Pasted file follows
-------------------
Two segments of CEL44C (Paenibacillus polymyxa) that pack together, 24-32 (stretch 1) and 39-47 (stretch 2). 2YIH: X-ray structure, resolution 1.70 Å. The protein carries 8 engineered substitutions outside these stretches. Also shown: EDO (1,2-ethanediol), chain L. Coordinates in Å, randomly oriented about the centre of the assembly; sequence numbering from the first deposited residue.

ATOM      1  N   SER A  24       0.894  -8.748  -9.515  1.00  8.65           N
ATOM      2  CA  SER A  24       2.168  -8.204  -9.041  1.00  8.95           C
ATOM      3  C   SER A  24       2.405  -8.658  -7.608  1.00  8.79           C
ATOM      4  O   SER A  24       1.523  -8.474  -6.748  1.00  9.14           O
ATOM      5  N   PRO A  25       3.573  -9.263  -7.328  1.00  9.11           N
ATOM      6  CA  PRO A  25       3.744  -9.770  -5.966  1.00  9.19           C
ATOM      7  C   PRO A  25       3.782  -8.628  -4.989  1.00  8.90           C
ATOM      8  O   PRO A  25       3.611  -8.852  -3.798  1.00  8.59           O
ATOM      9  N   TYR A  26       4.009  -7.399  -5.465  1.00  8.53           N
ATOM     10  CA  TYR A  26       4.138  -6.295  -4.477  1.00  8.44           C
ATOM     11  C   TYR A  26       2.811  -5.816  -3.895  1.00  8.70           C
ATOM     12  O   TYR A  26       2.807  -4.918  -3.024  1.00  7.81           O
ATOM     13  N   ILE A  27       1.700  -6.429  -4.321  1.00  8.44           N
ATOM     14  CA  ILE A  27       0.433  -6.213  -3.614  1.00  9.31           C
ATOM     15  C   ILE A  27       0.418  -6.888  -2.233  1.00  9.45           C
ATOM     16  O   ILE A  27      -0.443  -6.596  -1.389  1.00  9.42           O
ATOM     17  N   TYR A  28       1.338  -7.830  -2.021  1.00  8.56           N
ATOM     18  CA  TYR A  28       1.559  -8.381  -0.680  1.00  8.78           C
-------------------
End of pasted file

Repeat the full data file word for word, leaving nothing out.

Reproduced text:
Two segments of CEL44C (Paenibacillus polymyxa) that pack together, 24-32 (stretch 1) and 39-47 (stretch 2). 2YIH: X-ray structure, resolution 1.70 Å. The protein carries 8 engineered substitutions outside these stretches. Also shown: EDO (1,2-ethanediol), chain L. Coordinates in Å, randomly oriented about the centre of the assembly; sequence numbering from the first deposited residue.

ATOM      1  N   SER A  24       0.894  -8.748  -9.515  1.00  8.65           N
ATOM      2  CA  SER A  24       2.168  -8.204  -9.041  1.00  8.95           C
ATOM      3  C   SER A  24       2.405  -8.658  -7.608  1.00  8.79           C
ATOM      4  O   SER A  24       1.523  -8.474  -6.748  1.00  9.14           O
ATOM      5  N   PRO A  25       3.573  -9.263  -7.328  1.00  9.11           N
ATOM      6  CA  PRO A  25       3.744  -9.770  -5.966  1.00  9.19           C
ATOM      7  C   PRO A  25       3.782  -8.628  -4.989  1.00  8.90           C
ATOM      8  O   PRO A  25       3.611  -8.852  -3.798  1.00  8.59           O
ATOM      9  N   TYR A  26       4.009  -7.399  -5.465  1.00  8.53           N
ATOM     10  CA  TYR A  26       4.138  -6.295  -4.477  1.00  8.44           C
ATOM     11  C   TYR A  26       2.811  -5.816  -3.895  1.00  8.70           C
ATOM     12  O   TYR A  26       2.807  -4.918  -3.024  1.00  7.81           O
ATOM     13  N   ILE A  27       1.700  -6.429  -4.321  1.00  8.44           N
ATOM     14  CA  ILE A  27       0.433  -6.213  -3.614  1.00  9.31           C
ATOM     15  C   ILE A  27       0.418  -6.888  -2.233  1.00  9.45           C
ATOM     16  O   ILE A  27      -0.443  -6.596  -1.389  1.00  9.42           O
ATOM     17  N   TYR A  28       1.338  -7.830  -2.021  1.00  8.56           N
ATOM     18  CA  TYR A  28       1.559  -8.381  -0.680  1.00  8.78           C